Globalization and neoliberalism are concepts that we are used interchangibly. Today, although it has dimensions that complement each other, it also creates an integrity that is most criticized.  Neoliberalism has been an ideology that supports globalization and underpins international market policies. Globalization, which has been seen as a development model in recent years, has followed the traces of neoliberal policies with its economic approaches as well as social movements. Neoliberalism, which guides globalization through certain institutions and regimes, reflects its ideological effect through global institutions.[10] With the development phenomenon that can be defined in the context of neoliberal globalization, market economies and economic policies are now guided by institutional structures such as the International Monetary Fund, the World Trade Organization and the World Bank, and a control mechanism is established through these organizations.[11] The neoliberal globalization structure taken within the framework of the economy has now increased its influence in social, cultural and political fields and has provided these with multi-actor institutional structures. This structuring process accelerated with the end of the Cold War after the 1990s and has taken shape with the new world order today. The pluralistic and interdependence structure of neoliberal ideology and the concept of globalizing civil society create an increasingly international and transnationalization process. Multi-actor institutions and organizations that have developed in the extension of neoliberal ideology have created the pioneers of world politics, also they are a structure created by globalization. The economy, which is as important as the security and military capacity of states and determines the power position of states in the world, is today managed within a neoliberal framework through international non-governmental organizations, institutions and companies. These actors who form world policies are not only in the field of economy; they have proven their strength as pioneers of development in social, political, cultural and technological fields. According to McCarthy’s discourse, neoliberalism has enabled the transformation of social relations and ties to serve political purposes with international organizations, which are modern institutions in modern life. [12] In this sense, it is possible to say that multi-purpose actors that have developed with globalization are structures that have had a significant role in the world politics.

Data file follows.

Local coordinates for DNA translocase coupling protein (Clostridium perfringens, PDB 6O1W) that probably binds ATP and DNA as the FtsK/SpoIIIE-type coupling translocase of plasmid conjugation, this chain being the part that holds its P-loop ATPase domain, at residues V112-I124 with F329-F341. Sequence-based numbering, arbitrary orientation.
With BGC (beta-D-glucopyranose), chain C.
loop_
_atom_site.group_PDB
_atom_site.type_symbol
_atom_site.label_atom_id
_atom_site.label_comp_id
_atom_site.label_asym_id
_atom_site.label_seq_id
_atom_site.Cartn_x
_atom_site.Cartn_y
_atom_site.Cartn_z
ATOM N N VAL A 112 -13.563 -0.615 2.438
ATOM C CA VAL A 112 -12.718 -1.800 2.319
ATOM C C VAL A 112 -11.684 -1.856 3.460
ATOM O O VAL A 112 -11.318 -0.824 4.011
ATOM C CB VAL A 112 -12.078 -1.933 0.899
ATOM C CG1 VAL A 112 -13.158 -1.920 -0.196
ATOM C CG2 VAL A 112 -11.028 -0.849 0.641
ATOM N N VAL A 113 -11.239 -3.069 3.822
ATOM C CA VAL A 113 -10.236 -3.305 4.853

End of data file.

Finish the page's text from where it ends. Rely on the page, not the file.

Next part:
Globalization and International Non-Governmental Organizations (INGOs)

As it ismentioned before, the civil society structure and the ideological approach of neoliberalism that developed with globalization created the basis for the development of international non-governmental organizations. International companies, groups, states and organizations that have become more important with the changing world order; they have played a leading role in creating global consciousness and transformation by becoming multinational and actor independent of the state. However, some norms and beliefs that have gained universal character in the world have become important actors in the world politics by serving larger masses through these organizations.

Looking at the post-Cold War period, globalization and civil society as two emerging concepts have greatly influenced world politics and the role of international NGOs in these policies. Changes in economic, political, technological, social and cultural dimensions have laid the foundation for the emergence of new order and actors in the world and the strengthening of INGOs in this context. The increase in global awareness and consciousness has also led to the strengthening of the global community understanding. Democracy, governance and global civil society connection, which play a bridge role in the strengthening of INGOs, have emerged as tools that positively develop the role of INGOs in world politics. The strong spirit of civil society that has developed especially in states such as Europe with a consolidated democracy has led to an increasing internationalization and organization. This, in turn, has been the factors that have developed the role of INGOs in world politics too. INGOs, which have grown rapidly in the last thirty years, are the most dynamic and active part of civil society and are functional structures that develop independently from the state for the sake of citizens’ interests. These structures, which focus on almost every sector, have made great contributions to the world both nationally, internationally and regionally, and it is believed that the structure of the United Nations system will function better especially in human rights, democracy and development systems only with these organizations. International NGOs addressing a wide range of areas within the framework of these important criteria, which are volunteer-based, independent, non-profit and public interest, have made enormous contributions in raising awareness by spreading the issues they draw attention globally.[13]